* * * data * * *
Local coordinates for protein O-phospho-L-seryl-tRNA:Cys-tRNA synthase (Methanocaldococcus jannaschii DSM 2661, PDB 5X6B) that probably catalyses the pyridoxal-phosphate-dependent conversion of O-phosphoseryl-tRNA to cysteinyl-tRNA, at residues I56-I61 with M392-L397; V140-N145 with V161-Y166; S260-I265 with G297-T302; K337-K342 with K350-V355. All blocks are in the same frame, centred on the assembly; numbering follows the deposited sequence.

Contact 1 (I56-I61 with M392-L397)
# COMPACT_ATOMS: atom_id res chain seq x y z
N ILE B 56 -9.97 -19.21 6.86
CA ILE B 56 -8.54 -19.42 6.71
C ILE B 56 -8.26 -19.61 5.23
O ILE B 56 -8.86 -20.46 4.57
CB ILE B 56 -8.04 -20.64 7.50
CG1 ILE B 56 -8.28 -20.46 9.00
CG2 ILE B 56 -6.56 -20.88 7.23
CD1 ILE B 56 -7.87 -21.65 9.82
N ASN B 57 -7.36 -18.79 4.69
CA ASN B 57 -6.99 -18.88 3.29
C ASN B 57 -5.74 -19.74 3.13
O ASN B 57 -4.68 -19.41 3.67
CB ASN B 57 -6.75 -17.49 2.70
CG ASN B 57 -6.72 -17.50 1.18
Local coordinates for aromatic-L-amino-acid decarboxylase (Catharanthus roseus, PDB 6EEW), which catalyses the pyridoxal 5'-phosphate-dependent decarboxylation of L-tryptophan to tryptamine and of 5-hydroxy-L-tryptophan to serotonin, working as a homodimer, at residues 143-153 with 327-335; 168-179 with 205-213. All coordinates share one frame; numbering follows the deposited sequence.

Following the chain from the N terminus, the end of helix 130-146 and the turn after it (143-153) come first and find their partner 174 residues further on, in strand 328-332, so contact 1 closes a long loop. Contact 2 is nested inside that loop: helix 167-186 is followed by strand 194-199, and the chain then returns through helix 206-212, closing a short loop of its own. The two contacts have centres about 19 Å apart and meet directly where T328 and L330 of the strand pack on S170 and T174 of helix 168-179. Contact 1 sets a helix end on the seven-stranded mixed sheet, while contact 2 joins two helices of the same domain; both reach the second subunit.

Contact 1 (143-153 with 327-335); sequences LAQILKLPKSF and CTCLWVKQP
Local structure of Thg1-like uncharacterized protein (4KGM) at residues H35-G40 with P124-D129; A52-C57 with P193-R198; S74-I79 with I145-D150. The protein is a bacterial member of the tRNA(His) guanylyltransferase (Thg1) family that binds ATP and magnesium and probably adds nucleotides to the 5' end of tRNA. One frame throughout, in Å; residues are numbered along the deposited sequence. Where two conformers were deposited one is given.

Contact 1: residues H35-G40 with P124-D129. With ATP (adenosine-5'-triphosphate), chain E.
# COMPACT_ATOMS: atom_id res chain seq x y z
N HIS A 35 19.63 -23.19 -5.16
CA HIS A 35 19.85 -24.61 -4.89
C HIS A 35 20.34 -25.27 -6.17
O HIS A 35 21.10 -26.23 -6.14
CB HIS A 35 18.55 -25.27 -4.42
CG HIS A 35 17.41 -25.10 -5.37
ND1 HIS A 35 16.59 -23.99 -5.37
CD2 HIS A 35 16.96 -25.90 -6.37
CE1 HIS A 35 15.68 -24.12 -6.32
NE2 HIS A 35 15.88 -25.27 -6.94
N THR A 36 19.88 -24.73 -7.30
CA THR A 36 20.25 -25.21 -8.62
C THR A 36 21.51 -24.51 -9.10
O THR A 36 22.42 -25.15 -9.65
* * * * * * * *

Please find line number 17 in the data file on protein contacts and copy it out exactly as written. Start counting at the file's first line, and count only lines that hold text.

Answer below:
CG ASN B 57 -6.72 -17.50 1.18